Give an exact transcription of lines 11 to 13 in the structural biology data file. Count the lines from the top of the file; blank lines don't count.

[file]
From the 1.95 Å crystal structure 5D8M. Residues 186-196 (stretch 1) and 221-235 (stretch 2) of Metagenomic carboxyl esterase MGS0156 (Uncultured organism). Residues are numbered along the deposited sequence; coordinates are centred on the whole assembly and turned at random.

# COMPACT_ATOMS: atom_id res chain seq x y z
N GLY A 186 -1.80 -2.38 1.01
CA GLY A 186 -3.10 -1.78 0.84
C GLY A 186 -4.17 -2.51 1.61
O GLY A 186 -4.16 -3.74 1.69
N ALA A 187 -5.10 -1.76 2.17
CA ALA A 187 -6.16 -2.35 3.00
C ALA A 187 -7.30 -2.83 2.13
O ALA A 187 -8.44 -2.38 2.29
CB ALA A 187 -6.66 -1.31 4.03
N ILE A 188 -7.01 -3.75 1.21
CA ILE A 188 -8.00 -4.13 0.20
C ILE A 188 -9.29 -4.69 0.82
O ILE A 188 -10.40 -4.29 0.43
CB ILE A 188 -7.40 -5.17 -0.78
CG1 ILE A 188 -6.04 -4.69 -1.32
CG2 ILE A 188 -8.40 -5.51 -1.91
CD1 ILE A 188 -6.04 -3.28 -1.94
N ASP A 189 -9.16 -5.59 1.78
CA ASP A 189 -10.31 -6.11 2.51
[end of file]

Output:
CB ALA A 187 -6.66 -1.31 4.03
N ILE A 188 -7.01 -3.75 1.21
CA ILE A 188 -8.00 -4.13 0.20